Five Million More Cars to be Recalled over Takata Airbags After Additional Death Uncovered
The National Highway Traffic Safety Administration tested 1,900 airbag inflators made by Takata for the Ford Ranger, and found no problems, according to USA Today. But in late December, an unidentified man in a 2006 Ford Ranger was killed by his airbag when he was involved in a crash. As a result, five million more cars are now getting recalled.
The death, the first for a non-Honda vehicle, is the ninth reportedly caused by a Takata airbag in the U.S., and the additional recalls might bring the total number of cars that need fixing up to 24 million, depending on whether or not there’s some overlap with cars already recalled.
Details are still a bit sketchy as to what exactly is going to need to be repaired, but as it stands, cars from Ford, Volkswagen, Audi, and Mercedes-Benz will need to be brought in, USA Today reported.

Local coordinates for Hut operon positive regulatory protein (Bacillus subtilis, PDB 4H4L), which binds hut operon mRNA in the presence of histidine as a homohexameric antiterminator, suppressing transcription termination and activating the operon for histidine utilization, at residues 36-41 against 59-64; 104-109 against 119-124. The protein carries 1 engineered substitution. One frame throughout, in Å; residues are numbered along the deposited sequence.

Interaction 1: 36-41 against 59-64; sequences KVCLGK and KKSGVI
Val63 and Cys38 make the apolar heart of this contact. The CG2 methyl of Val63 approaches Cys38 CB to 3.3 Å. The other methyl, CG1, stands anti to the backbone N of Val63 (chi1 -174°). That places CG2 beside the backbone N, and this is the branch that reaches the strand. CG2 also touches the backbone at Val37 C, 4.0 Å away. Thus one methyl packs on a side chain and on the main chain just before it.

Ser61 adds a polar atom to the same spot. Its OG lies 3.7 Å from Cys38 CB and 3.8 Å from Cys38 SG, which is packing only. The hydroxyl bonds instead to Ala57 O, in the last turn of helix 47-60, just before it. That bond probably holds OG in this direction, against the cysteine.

From the story:
NHTSA spokesman Gordon Trowbridge said that before the deadly accident, testing of 1,900 inflators in the Ranger had uncovered no problems. Representatives for Ford and Takata were not immediately available for comment.
Trowbridge, in a conference call with reporters, stressed that estimates of vehicles involved in the expanded recalls is preliminary. There could be overlap with vehicles that are already under recall for passenger-side air bags.
The latest death is “a sad reminder of the immense scope of this problem and is why we need to take unprecedented steps to resolve it,” Trowbridge said.
Takata is already being fined up to $200 million in civil penalties, but somehow it doesn’t seem like enough. It’s taking a painfully long time to get every recalled car repaired, and people are still dying while automakers work through the backlog.
As USA Today notes, as of late December, only 27% of recalled vehicles have yet been repaired.
This article originally appeared on Jalopnik.